Huh? Whose footprints are these? – an Essay

It’s 1998 (but you’re pretending it’s 2005), you have made your way onto an island full of hostile soldiers without much commotion. You reach the surface and see the snow falling gently through the night for the first time. After a few hushed words with HQ over the radio you push onward.

“crunch, crunch, crunch”.

Your steps leave little footprints behind you. You might have realised it sooner, but this drives the point home; this is a well crafted game, it’s special. You haven’t played a bad game that had footprints left in the snow. Amazing set dressing, it really speaks to how much the artists cared about this world.

“Huh? Whose footprints are these?”

Holy fucking shit. Just like, freeze everything what the fucking fuck. This has never happened before, what the hell is going on? This motherfucking toy soldier has noticed the pretty set dressing and is using it to hunt me down, holy shit am I going to die?


These days in games it’s not uncommon to joke about enemy AI characters vocalising their current AI state. We’re well aware that “Did you hear something!?” translates to “I heard the player and now I’m announcing that I’m going to go look for them”, the AIs that are usually out to kill you, are kind enough to tell you where they are, where they think you are, what they are doing, when they are doing it and so on.

It’s laughable and if you’re trying to take a game seriously the absurdity of this feedback will really ruin the mood (not necessarily in a bad way, but I don’t feel like it’s much of an accomplishment, outsmarting a group of soldiers who move slowly and tell me what they are doing each step of the way). So why was this time on Shadow Moses Island any different?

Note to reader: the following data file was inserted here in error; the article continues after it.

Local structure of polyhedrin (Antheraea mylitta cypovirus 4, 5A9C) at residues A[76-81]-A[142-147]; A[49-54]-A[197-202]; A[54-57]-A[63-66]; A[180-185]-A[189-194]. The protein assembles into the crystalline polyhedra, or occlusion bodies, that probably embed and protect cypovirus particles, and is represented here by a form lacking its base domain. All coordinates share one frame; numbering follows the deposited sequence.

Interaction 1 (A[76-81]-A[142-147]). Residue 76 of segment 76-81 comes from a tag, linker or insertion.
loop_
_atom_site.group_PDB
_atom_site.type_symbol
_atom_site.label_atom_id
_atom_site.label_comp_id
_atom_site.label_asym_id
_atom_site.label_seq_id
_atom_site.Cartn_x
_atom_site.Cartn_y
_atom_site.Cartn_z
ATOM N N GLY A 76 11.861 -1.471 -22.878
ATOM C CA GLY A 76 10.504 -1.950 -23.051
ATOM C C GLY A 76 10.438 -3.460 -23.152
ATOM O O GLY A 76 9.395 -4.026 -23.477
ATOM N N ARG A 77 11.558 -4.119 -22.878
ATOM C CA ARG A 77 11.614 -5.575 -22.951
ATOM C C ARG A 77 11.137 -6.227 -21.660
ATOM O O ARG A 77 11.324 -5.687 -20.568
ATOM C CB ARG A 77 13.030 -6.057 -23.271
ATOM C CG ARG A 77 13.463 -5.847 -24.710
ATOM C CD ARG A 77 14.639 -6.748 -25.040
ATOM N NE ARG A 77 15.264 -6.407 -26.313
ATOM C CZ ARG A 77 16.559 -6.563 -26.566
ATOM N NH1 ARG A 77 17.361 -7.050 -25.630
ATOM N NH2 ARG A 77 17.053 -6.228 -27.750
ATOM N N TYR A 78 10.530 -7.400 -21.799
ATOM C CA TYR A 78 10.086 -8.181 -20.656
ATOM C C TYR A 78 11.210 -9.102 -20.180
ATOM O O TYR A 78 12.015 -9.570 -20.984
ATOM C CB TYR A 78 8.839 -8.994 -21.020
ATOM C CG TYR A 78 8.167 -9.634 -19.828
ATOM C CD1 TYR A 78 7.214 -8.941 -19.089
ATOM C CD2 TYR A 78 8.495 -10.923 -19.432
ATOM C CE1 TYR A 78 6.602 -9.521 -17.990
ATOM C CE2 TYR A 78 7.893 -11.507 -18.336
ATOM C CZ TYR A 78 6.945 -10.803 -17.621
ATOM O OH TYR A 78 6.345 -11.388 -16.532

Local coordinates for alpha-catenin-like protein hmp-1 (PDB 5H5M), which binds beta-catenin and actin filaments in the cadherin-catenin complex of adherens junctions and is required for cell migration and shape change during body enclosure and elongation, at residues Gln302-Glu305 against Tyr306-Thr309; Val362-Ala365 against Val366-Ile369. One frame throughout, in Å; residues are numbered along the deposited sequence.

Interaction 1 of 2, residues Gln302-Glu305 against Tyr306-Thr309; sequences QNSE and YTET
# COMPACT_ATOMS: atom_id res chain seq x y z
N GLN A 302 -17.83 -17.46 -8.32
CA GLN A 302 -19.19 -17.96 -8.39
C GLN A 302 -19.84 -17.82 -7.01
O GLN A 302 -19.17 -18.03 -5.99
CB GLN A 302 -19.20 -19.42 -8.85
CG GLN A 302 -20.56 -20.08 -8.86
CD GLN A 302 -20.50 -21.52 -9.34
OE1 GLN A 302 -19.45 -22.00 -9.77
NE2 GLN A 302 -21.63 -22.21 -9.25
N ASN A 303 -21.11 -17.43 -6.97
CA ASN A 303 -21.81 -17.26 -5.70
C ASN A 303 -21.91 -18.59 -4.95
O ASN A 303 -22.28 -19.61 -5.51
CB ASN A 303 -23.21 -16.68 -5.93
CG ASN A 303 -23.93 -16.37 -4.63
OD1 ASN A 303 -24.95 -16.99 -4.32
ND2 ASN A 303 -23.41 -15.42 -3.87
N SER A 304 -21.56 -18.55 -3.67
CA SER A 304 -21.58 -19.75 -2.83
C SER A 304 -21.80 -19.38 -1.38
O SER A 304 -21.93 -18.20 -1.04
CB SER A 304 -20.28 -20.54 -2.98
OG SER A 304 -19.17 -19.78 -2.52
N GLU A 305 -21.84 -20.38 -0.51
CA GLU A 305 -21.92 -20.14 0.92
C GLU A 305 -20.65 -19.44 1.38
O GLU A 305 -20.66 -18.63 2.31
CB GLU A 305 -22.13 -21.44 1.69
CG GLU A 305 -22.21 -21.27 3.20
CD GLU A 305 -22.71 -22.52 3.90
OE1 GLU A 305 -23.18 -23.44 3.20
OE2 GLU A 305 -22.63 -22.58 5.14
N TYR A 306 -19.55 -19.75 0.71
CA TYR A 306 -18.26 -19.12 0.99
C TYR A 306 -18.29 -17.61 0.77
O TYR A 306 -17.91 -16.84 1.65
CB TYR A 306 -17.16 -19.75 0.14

Because it had never happened before. I expected the enemies to follow their little paths until I got close enough and that would be that. That was what always happened, I expected one thing and I got another. The AI surprised me, but it wasn’t some cheap “AHA I UNEXPECTEDLY SPOTTED YOU!” surprise, it spotted some secondary part of me that I had thought was nothing more than nice graphics. It communicated immediately what had happened and I had time enough to both be shocked and think up a way to deal with the problem.

I’ve talked about surprises in games before, how a game can use a player’s existing expectations (or instill new expectations) and subvert them for great effect. Link here so I don’t have to repeat myself.


SO that expectation that footprints mean nothing, that enemies will never suddenly suss you out by a trail you’ve left behind no longer exists. “Whose footprints are these?” and all other related phrases that have been used in games since, don’t *feel* the same because we now see them coming. They are just a part of a standard problem presented to gamers and games don’t seem to ever try and subvert this new expectation.

Which would actually be really easy! For example you could still have stupid “you search that way, I’ll search here!” dialogue, but what if the other grunt responds “Fuck you, I’m tired of your shit! I’m doing this my way!” and barrels down the corridor right towards where the player is. “No! Caleb!” screams the other grunt. BOOM you just had your expectations subverted and a memorable gaming experience. Or how about another? invert that stealth shit; the enemies already know where you are and they are trying to sneak around you (to surround you or something) and it’s only when you see them (or their footprints!) that they make a noise “Shit, they spotted me!”

“Huh? Whose footprints are these?” is not memorable or remarkable because it’s the first instance of AI verbalising their current state that most players experienced, it’s because for a little moment when you heard it; you didn’t know anything anymore. This little clump of polygons on a playstation had just become sentient and you had some skynet motherfucker alive in a videogame and hunting you down. You had this expectation of what a game was and for a few glorious seconds after hearing that audio-clip, a videogame could be anything at all.